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JabRef lets you link up your entries with files of any type stored on your system.
Thereby, it uses the field
file, which contains a list of linked files.
Each entry can have an arbitrary number of file links, and each linked file can be opened quickly from JabRef.
doi are used as links to documents on the web in the form of an URL or a DOI identifier respectively.
In BibTeX terms, the file links are stored as text in the field
From within JabRef, however, they appear as an editable list of links accessed from the entry editor along with other BibTeX fields.
For each file link, a file type must be chosen, to determine what icon should be used and what application should be called to open the file. The list of file types can be viewed and edited by choosing Options -> Manage external file types, or by clicking the Manage external file types button in the External programs tab of the Preferences dialog.
A file type is specified by its name, a graphical icon, a file extension and an application to view the files. On Windows, the name of the application can be omitted in order to use Window’s default viewer instead.
If the “file” field is included in General fields, you can edit the list of external links for an entry in the Entry editor. The editor includes buttons for inserting, editing and removing links, as well as buttons for reordering the list of links.
If you have a file within or below your file directory (set up in Preferences -> File -> External file links -> Main file directory) with an extension matching one of the defined external file types, and a name containing a BibTeX entry’s BibTeX key, the file can be autolinked by clicking on the Auto button in the entry editor. The rules for which file names can be autolinked to a BibTeX key can be set up in Preferences -> File -> External file links -> Use regular expression search.
If you want to download a file and link to it from a BibTeX entry, you can do this by clicking the Download button in the entry editor. A dialog box will appear, prompting you to enter the URL. The file will be downloaded to your main file directory, named based on the entry’s BibTeX key, and finally linked from the entry.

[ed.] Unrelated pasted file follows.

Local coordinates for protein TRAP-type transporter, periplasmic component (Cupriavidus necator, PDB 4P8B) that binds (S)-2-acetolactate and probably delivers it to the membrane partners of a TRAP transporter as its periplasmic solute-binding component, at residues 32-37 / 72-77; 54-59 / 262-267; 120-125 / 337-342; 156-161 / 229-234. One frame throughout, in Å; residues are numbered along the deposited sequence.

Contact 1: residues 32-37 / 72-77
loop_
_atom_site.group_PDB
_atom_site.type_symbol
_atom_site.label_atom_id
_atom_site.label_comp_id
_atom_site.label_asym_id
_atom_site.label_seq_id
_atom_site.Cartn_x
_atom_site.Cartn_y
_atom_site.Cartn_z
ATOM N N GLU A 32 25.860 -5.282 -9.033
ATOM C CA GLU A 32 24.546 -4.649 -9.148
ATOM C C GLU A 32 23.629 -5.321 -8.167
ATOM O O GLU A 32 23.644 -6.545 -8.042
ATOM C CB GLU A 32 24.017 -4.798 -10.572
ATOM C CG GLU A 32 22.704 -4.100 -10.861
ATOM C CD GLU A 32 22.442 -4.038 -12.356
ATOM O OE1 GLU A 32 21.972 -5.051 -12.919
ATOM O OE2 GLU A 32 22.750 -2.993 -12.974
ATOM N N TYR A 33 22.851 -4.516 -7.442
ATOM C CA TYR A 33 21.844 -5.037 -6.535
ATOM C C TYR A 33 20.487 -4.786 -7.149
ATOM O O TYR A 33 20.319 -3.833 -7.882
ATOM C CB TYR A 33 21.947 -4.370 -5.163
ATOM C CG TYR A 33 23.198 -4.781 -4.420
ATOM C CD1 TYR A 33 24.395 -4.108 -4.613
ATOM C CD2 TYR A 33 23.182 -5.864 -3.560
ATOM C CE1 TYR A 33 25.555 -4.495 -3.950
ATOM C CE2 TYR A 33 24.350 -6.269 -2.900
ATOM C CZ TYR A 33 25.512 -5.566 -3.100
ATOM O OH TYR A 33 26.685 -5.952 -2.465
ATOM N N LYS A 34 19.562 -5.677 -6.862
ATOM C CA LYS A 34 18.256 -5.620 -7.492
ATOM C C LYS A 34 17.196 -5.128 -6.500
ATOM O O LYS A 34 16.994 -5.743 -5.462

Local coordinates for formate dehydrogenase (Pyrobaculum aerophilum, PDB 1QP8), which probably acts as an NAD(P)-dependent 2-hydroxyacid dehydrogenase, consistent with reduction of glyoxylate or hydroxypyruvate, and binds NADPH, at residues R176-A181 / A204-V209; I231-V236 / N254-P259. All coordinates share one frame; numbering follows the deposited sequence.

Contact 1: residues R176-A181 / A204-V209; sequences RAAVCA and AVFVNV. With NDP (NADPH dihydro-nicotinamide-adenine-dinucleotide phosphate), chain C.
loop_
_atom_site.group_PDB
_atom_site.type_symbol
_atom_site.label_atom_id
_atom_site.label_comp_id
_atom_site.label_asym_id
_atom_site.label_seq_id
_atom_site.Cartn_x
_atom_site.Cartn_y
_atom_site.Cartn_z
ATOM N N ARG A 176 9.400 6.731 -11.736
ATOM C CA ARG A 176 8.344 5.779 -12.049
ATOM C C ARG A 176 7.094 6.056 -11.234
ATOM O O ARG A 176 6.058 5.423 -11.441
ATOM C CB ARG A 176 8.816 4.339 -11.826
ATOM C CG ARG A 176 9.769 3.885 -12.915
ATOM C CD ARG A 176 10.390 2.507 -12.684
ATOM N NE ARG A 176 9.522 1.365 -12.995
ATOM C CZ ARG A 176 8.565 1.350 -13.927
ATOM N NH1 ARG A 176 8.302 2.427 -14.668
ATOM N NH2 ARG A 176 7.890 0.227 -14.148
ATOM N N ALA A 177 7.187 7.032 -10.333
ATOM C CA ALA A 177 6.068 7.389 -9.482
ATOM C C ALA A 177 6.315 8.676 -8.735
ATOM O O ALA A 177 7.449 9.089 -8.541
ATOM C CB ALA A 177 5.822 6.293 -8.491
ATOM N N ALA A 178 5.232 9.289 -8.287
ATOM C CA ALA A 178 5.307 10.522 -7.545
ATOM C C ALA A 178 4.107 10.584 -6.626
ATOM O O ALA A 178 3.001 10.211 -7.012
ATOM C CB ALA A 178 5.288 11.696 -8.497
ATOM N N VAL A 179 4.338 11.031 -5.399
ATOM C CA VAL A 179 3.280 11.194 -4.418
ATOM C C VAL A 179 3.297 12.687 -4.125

There are a couple of alternatives to the global file directory. You have the option (under Preferences -> File) to allow links relative to the location of the bib file. Files linked in this way can be moved along with the bib file without breaking the links. There is an additional setting determining whether the bib file location should be the primary file directory. This decides which directory JabRef will use when downloading or moving linked files into your file directory.
You can also set a file directory (absolute, or relative to the bib file location) specifically for one database under File -> Database properties. Finally, in the Database properties dialog you can set a user-specific file directory, which will be valid only when you are the one working on the bib file.
There are several ways to open an external file or web page. In the entry table you can select an entry and use the menu choice, keyboard shortcut or the right-click menu to open an entry’s first external link. Alternatively, if the entry table is set up to show the file column (set up in Preferences -> Entry table -> Special table columns -> Show file column), you can click on the file icon to open an entry’s first link. To access any of an entry’s links, click on the icon with the right mouse button (or Ctrl + Click on Mac OS X) to bring up a menu showing all links.